Professor Lunnon and the group will now investigate whether inflammation in the body results in epigenetic changes in microglia
Alzheimer’s Society to fund Exeter research into brain inflammation
The University of Exeter has received a £361,000 grant from the Alzheimer’s Society for a three year project to investigate the role that infections have in driving inflammation in the brain of someone with Alzheimer’s disease.
The grant comes as increasing evidence suggests that the development and progression of Alzheimer’s disease is linked to inflammation and infections.
Professor Katie Lunnon, Associate Professor of Epigenetics at the University of Exeter Medical School said: “Systemic infections, like pneumonia or a urinary tract infection, are associated with the onset of dementia, a faster rate of cognitive decline, and the increased risk of death in those living with dementia. Understanding the role of inflammation in Alzheimer’s disease is of utmost importance if we are to treat the disease more effectively.”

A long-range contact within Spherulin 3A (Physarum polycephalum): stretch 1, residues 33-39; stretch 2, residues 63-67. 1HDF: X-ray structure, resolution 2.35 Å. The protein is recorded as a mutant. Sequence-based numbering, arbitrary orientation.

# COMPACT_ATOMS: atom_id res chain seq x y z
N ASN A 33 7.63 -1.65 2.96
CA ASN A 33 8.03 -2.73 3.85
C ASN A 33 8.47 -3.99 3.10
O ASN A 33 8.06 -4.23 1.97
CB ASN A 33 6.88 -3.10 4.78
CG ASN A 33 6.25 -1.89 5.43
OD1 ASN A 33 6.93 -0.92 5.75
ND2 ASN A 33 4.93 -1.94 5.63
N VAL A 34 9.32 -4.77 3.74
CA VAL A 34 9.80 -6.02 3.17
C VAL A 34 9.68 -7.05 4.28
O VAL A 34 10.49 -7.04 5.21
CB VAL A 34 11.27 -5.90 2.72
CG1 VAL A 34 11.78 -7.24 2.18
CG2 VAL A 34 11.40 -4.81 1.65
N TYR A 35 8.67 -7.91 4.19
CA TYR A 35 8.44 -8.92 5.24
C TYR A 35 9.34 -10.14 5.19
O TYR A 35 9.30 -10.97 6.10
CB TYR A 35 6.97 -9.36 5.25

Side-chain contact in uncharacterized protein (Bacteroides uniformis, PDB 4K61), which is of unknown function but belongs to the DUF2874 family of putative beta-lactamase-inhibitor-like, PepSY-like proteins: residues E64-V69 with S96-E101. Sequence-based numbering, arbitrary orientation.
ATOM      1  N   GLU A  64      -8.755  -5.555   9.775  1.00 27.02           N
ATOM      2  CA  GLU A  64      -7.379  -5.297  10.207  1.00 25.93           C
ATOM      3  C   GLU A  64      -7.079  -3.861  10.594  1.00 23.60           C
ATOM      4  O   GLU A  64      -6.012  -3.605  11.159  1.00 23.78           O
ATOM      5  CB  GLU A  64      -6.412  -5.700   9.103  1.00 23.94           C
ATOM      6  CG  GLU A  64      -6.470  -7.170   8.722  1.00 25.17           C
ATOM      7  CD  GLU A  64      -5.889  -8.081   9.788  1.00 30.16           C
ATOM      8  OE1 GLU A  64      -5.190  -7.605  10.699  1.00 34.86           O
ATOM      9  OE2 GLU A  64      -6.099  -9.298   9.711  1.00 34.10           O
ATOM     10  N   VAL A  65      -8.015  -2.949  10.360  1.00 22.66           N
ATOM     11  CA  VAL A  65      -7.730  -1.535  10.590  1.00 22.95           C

Epigenetic processes are chemical tags added to DNA which turn genes on and off, and are susceptible to external factors such as the environment. Recently, Professor Lunnon’s group has shown that epigenetic changes are seen in many genes in the brains of Alzheimer’s disease patients.
The group will now investigate whether inflammation in the body results in epigenetic changes in microglia – the brain’s immune cells leading to long-term changes in their function and excessive inflammation, further damaging nerve cells.
Date: 1 November 2018